Read CHAPTER XIV - DAN HAS VERY “COLD FEET” of Dave Darrin on Mediterranean Service / With Dan Dalzell on European Duty, free online book, by H. Irving Hancock, on


That sound brought Dave Darrin out of a sound sleep.  Dan slumbered on.

“Who’s there at this hour of the night?” asked Dave, through the door, in the best Italian he could muster.

“From the ‘Hudson,’” came the answer, in a voice so low that Dave did not recognize it.

“One minute, then.”

Dave slipped back, shaking his chum to rouse him, then drew the curtains around Dalzell’s bed.

In record time Dave drew on his own shirt, slipped into trousers, put on collar, cuffs and tie, and followed this with coat and vest.

Then he stepped to the door, opening it.  Repressing his natural cry of astonishment, Dave silently admitted his visitors, next closed and locked the door.

“Orders from the Admiral,” said Lieutenant Totten, in an undertone, and passed over the envelope.

Stepping under the light which he had hastily turned on, Darrin read his orders.

“Read this, Dan,” said Dave, passing the letter of instructions to his chum, who was now also fully dressed.  “Then I will read it once more, after which we will burn it.”

“Suits me,” commented Dan, when he had finished and was passing back the letter.  “I’ve always wanted to see Paris.”

“You won’t see much of it this time,” smiled Ensign Dave.  “This is business, and nothing else.”

Then Dave tore the letter into strips.  Taking these to the open fireplace he set fire to them.  All three officers watched until the letter had been completely burned.

“And now,” Dave continued, “I will mix this charred paper thoroughly with the ashes that, fortunately, are left in the grate.”

When he had finished, the mixing had been done so well that they would be keen eyes, indeed, that could note the presence of minute particles of burned paper in the grate’s contents.  His next act was to telephone the hotel clerk to send up a time-table.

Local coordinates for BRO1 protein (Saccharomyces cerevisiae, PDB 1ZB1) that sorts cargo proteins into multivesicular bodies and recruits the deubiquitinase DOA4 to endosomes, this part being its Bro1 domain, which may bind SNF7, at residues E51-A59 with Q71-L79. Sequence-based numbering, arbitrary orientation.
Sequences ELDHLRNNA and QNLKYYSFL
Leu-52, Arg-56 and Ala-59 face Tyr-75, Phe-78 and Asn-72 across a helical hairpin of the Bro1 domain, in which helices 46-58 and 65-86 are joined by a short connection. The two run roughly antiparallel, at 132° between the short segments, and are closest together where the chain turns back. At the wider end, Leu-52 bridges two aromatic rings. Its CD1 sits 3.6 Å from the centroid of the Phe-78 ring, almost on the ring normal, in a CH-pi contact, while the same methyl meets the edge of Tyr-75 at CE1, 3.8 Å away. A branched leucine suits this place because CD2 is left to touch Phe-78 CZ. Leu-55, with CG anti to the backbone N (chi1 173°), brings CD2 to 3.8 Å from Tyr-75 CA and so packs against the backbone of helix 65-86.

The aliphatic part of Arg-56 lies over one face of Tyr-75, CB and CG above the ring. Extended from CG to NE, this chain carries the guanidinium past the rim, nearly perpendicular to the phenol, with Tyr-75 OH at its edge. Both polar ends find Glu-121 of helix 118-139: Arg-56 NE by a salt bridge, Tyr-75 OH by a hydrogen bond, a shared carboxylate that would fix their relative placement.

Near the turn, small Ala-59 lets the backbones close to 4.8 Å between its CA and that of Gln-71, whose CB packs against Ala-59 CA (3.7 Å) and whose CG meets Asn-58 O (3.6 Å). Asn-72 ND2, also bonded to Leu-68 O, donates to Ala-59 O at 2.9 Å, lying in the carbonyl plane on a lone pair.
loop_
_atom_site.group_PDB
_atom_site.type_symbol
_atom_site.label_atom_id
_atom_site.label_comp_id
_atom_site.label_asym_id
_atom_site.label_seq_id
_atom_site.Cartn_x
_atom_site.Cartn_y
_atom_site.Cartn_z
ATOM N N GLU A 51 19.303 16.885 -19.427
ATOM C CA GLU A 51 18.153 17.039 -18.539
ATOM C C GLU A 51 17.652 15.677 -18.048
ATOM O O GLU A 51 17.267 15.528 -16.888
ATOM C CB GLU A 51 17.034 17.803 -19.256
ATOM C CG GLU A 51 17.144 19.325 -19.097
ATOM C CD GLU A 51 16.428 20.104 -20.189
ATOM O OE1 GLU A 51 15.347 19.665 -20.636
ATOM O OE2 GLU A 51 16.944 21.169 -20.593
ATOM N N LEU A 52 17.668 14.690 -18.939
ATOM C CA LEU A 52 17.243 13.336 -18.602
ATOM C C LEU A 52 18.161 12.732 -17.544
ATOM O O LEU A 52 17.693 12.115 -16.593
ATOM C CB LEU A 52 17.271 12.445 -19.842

“We have plenty of time, yet,” smiled Darrin, glancing at his watch, after he had finished consulting the time-table.  “It won’t be the height of comfort to travel to Paris without baggage.  However, when we get there we can buy anything that we may need.”

“It will be great to shop in Paris,” cried Dan, his eyes gleaming.

“Don’t get the idea that we are going to do any running about in Paris,” Dave warned his chum.

“Not even if we have some idle time there?”

“Not even then,” Dave answered.  “I am very sure that neither the Admiral nor the Ambassador would wish us to show ourselves much at the French capital.  We might thereby attract the attention of spies.”

“That is true,” agreed Lieutenant Totten.

Business being now attended to, Dave and Dan had time to finish dressing comfortably.  Then followed a period of waiting.  Later the hotel clerk was asked to summon an automobile.  In this the Paris-bound party, including Runkle, left the hotel, Totten accompanying them.

No sooner, however, had the American party left the hotel than an Italian, crouching in the shadow of a building further along on the same block, whispered to his companion: 

“Telephone Signor Dalny for instructions.”

Within three minutes a second automobile rolled up to the hotel.

“To the railway station first, on the chance of finding the Americans there,” the spy called to the driver.

Dave’s party did not have long to wait at the station.  Totten remained with them to the last, however, that he might be able to report a safe start to the Admiral.

“Don’t look, sir, but coming up behind you, I am certain, is a fellow I saw on the street outside the hotel just before we started,” reported Seaman Runkle.